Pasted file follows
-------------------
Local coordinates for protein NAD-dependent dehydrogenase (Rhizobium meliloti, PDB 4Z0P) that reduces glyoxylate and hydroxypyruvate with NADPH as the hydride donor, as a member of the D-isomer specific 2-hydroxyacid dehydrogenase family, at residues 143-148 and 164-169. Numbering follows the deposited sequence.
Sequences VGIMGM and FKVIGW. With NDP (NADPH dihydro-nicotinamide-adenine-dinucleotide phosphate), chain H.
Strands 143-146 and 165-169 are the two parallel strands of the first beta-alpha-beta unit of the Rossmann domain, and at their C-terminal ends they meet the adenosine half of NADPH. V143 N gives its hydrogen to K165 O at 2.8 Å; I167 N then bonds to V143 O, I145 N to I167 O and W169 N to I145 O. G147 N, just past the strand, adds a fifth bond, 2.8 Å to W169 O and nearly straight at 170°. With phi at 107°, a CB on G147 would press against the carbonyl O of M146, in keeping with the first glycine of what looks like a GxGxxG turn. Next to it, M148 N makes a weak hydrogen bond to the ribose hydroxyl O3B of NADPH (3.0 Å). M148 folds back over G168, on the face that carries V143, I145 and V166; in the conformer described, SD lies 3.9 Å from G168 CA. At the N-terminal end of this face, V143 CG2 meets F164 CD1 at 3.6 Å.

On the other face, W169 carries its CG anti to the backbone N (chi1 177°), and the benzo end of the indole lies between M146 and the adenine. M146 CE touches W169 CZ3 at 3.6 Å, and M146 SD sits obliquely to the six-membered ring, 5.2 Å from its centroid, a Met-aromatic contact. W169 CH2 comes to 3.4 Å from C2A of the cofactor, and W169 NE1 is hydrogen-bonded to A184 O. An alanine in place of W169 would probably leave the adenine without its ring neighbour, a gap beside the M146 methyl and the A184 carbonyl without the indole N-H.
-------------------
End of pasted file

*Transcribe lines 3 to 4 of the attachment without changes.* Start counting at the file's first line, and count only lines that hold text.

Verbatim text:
Strands 143-146 and 165-169 are the two parallel strands of the first beta-alpha-beta unit of the Rossmann domain, and at their C-terminal ends they meet the adenosine half of NADPH. V143 N gives its hydrogen to K165 O at 2.8 Å; I167 N then bonds to V143 O, I145 N to I167 O and W169 N to I145 O. G147 N, just past the strand, adds a fifth bond, 2.8 Å to W169 O and nearly straight at 170°. With phi at 107°, a CB on G147 would press against the carbonyl O of M146, in keeping with the first glycine of what looks like a GxGxxG turn. Next to it, M148 N makes a weak hydrogen bond to the ribose hydroxyl O3B of NADPH (3.0 Å). M148 folds back over G168, on the face that carries V143, I145 and V166; in the conformer described, SD lies 3.9 Å from G168 CA. At the N-terminal end of this face, V143 CG2 meets F164 CD1 at 3.6 Å.

On the other face, W169 carries its CG anti to the backbone N (chi1 177°), and the benzo end of the indole lies between M146 and the adenine. M146 CE touches W169 CZ3 at 3.6 Å, and M146 SD sits obliquely to the six-membered ring, 5.2 Å from its centroid, a Met-aromatic contact. W169 CH2 comes to 3.4 Å from C2A of the cofactor, and W169 NE1 is hydrogen-bonded to A184 O. An alanine in place of W169 would probably leave the adenine without its ring neighbour, a gap beside the M146 methyl and the A184 carbonyl without the indole N-H.